Another area that gets couples into trouble these days is balancing housework and childcare. Now that most married women work, they expect a significant level of help from their husbands. But the husband may have a strongly held belief that it’s wrong for a man to wash dishes and change diapers. It may be old-fashioned, but that doesn’t stop it from being a source of arguments that couples have.

I remember reading a story in a very old magazine in a waiting room about a man whose wife went on a three day trip to visit her parents. They had two sons and he was a biologist. He had the strongly held opinion that men shouldn’t do dishes. But as a biologist he believed that dishes should be washed immediately to prevent the growth of germs and mold.

When his wife got home she discovered his solution to the dilemma. After each meal he cleared the table and put the dishes in their large freezer for her to clean when she got back. I think doing something like that today could get you a guest spot on the Jerry Springer show.

Routine Issues

A routine issue isn’t so important to you or is time limited. Routine issues are the problems that turn up on a regular basis in everyday life. Somehow there was an overdraft on your bank account and four or five checks bounced in a row. That’s upsetting, but it can be fixed and the money situation straightened out. Maybe you don’t eat out for a couple of weeks or you skip this weekend’s trip to cover the losses. It’s a routine issue that can be handled.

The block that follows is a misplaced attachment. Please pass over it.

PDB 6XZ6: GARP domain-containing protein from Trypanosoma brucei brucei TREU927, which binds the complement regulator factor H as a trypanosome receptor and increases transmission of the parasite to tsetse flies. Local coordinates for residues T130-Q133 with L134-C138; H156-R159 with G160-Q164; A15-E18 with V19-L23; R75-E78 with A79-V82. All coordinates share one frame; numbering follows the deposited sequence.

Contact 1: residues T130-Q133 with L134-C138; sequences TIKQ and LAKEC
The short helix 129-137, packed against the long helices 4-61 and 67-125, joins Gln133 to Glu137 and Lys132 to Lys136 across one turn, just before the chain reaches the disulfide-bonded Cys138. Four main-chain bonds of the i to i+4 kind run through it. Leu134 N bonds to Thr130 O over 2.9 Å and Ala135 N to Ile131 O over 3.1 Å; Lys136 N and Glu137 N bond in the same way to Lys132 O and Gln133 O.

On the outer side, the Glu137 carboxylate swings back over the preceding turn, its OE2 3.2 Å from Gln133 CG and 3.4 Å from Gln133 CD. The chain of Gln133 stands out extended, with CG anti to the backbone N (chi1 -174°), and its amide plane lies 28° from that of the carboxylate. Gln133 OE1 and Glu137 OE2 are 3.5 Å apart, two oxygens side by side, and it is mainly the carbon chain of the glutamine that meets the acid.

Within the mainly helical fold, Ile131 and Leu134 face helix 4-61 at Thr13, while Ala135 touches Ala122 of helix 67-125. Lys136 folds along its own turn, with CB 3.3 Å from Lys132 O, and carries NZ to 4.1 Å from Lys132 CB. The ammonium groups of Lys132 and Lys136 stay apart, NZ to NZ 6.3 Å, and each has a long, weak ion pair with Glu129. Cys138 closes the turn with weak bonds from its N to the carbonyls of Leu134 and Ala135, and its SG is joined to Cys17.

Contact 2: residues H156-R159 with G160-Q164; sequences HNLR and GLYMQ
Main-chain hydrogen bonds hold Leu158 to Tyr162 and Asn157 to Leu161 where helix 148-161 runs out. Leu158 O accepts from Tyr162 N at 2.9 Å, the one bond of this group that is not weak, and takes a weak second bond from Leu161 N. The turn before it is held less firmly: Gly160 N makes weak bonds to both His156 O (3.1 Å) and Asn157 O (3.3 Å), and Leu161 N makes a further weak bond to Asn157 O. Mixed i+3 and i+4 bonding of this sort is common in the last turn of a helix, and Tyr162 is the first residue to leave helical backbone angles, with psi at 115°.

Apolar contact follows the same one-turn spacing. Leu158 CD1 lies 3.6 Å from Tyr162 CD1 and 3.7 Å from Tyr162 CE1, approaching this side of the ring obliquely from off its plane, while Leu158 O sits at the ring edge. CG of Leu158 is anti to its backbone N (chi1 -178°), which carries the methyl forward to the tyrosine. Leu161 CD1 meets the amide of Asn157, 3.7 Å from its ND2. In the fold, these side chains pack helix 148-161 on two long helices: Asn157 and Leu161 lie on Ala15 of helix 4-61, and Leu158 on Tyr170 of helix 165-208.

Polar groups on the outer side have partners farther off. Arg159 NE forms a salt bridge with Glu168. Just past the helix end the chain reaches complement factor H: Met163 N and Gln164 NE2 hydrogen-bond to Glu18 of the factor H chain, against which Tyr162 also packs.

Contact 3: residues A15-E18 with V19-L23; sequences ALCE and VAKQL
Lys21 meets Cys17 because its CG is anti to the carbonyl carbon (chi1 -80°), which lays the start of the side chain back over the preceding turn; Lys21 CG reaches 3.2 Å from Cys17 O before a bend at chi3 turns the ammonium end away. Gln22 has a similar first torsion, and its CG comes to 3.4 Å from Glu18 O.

Now if one of you is a spendthrift and the other a penny pincher, then the overdraft at the bank is connected to a core issue. And that can lead to some serious arguments.

So what’s the value of knowing the difference between a routine and a core issue? It helps us to see which disagreements could be compromised on (routine issues) and which need to be dealt with by getting to know more about each other’s position and personality (core issues).  You can’t work out a core issue with just one discussion or argument. It takes time and making an effort to understand each other more deeply. I think this is a good example of walking in each other’s shoes.

Start with Routine Issues

Couples often come into see me saying that they just can’t work things out. What’s really happening is that they are trying to deal with core issues as if they were a routine problem. It may take a bit of arguing, but you can work through a schedule conflict. After all it has to be solved quickly because there is a time limit. However, if all your credit cards are maxed out due to overspending, you’re probably dealing with a core issue that can’t be solved with just one discussion. I found that the best place to start is by pulling out a couple of routine issues and dealing with those.